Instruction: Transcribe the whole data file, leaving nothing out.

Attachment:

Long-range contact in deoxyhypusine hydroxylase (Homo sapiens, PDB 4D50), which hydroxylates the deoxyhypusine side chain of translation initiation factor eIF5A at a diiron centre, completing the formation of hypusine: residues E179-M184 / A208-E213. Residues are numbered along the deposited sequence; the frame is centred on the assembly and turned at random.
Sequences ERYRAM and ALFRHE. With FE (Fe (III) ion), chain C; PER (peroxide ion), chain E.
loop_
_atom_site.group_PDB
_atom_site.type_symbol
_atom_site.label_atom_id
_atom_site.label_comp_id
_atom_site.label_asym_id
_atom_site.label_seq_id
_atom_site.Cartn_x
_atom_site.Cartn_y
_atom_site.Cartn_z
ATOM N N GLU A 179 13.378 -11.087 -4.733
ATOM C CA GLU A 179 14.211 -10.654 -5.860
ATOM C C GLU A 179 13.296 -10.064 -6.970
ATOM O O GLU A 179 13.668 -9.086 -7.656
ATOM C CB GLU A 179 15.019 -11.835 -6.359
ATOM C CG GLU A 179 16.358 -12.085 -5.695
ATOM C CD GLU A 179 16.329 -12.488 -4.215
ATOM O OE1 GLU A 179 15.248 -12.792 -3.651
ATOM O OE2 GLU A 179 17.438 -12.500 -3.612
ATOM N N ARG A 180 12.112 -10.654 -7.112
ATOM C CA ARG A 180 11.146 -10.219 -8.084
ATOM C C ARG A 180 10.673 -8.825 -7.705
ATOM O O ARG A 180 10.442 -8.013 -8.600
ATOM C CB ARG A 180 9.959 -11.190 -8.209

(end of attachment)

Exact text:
Long-range contact in deoxyhypusine hydroxylase (Homo sapiens, PDB 4D50), which hydroxylates the deoxyhypusine side chain of translation initiation factor eIF5A at a diiron centre, completing the formation of hypusine: residues E179-M184 / A208-E213. Residues are numbered along the deposited sequence; the frame is centred on the assembly and turned at random.
Sequences ERYRAM and ALFRHE. With FE (Fe (III) ion), chain C; PER (peroxide ion), chain E.
loop_
_atom_site.group_PDB
_atom_site.type_symbol
_atom_site.label_atom_id
_atom_site.label_comp_id
_atom_site.label_asym_id
_atom_site.label_seq_id
_atom_site.Cartn_x
_atom_site.Cartn_y
_atom_site.Cartn_z
ATOM N N GLU A 179 13.378 -11.087 -4.733
ATOM C CA GLU A 179 14.211 -10.654 -5.860
ATOM C C GLU A 179 13.296 -10.064 -6.970
ATOM O O GLU A 179 13.668 -9.086 -7.656
ATOM C CB GLU A 179 15.019 -11.835 -6.359
ATOM C CG GLU A 179 16.358 -12.085 -5.695
ATOM C CD GLU A 179 16.329 -12.488 -4.215
ATOM O OE1 GLU A 179 15.248 -12.792 -3.651
ATOM O OE2 GLU A 179 17.438 -12.500 -3.612
ATOM N N ARG A 180 12.112 -10.654 -7.112
ATOM C CA ARG A 180 11.146 -10.219 -8.084
ATOM C C ARG A 180 10.673 -8.825 -7.705
ATOM O O ARG A 180 10.442 -8.013 -8.600
ATOM C CB ARG A 180 9.959 -11.190 -8.209